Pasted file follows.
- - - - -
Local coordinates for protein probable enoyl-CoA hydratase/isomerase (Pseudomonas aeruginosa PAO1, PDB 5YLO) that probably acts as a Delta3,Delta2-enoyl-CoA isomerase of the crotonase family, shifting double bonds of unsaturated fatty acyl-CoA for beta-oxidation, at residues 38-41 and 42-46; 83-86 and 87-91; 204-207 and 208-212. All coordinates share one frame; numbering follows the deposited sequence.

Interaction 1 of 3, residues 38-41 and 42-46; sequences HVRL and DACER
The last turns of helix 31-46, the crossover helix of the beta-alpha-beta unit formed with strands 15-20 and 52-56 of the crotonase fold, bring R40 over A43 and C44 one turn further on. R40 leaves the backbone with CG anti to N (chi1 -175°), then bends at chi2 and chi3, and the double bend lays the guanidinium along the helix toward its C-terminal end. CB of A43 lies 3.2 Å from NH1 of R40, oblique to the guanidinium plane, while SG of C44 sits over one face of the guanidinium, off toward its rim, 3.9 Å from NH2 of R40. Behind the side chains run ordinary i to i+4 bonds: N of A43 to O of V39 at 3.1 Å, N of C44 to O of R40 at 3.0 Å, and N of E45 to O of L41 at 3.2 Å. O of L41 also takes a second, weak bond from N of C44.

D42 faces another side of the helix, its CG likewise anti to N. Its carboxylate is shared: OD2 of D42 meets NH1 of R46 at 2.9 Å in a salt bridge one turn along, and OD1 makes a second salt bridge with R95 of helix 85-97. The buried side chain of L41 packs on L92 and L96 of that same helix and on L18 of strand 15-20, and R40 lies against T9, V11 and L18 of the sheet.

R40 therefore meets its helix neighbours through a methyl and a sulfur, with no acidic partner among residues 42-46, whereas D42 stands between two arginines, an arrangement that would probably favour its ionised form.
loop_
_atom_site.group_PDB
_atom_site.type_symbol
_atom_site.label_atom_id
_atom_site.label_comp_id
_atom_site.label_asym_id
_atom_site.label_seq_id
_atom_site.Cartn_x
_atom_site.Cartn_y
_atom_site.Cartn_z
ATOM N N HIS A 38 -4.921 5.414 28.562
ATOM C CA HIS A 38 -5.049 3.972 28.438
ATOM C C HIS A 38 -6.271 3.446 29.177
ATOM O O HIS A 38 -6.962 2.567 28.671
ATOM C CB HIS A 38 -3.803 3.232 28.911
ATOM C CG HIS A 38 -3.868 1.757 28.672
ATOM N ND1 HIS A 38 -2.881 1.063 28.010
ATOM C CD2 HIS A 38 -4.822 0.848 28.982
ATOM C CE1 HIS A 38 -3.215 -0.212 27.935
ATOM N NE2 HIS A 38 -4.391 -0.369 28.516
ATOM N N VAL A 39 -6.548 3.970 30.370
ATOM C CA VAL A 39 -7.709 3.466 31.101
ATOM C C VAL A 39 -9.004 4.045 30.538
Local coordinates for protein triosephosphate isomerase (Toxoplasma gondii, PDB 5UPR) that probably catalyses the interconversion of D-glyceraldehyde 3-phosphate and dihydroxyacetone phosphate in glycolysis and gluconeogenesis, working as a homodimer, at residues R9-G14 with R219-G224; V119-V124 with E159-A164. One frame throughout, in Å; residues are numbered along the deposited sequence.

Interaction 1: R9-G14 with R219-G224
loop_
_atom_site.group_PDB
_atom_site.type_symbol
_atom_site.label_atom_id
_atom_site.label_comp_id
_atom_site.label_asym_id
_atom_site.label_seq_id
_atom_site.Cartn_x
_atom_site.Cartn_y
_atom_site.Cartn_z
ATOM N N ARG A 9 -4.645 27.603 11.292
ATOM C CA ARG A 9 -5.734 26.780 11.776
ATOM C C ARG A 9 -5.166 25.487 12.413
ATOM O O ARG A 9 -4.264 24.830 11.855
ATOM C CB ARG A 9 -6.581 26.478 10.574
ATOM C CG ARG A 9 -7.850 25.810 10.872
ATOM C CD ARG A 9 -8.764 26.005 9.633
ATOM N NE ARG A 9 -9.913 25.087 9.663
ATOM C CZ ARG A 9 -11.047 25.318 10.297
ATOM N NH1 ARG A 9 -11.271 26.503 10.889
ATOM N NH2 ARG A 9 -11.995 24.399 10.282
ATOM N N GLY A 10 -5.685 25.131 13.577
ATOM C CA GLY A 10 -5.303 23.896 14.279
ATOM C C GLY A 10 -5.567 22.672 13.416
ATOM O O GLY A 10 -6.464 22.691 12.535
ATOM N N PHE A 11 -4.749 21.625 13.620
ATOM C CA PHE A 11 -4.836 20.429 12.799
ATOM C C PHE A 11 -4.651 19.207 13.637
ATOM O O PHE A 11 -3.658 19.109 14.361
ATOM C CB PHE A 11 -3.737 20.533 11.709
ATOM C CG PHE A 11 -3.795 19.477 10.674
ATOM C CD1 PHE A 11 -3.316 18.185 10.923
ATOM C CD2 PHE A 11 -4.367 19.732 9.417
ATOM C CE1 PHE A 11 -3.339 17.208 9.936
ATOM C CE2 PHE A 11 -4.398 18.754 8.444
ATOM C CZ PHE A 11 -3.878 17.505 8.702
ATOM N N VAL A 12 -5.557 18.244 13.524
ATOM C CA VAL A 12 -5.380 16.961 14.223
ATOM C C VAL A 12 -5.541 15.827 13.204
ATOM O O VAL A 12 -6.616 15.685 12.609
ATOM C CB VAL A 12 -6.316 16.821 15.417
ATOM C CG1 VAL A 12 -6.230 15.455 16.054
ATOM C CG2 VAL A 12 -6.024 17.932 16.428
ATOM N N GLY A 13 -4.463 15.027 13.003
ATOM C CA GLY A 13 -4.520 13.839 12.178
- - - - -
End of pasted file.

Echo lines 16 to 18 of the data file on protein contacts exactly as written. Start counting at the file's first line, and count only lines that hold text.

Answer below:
ATOM N N HIS A 38 -4.921 5.414 28.562
ATOM C CA HIS A 38 -5.049 3.972 28.438
ATOM C C HIS A 38 -6.271 3.446 29.177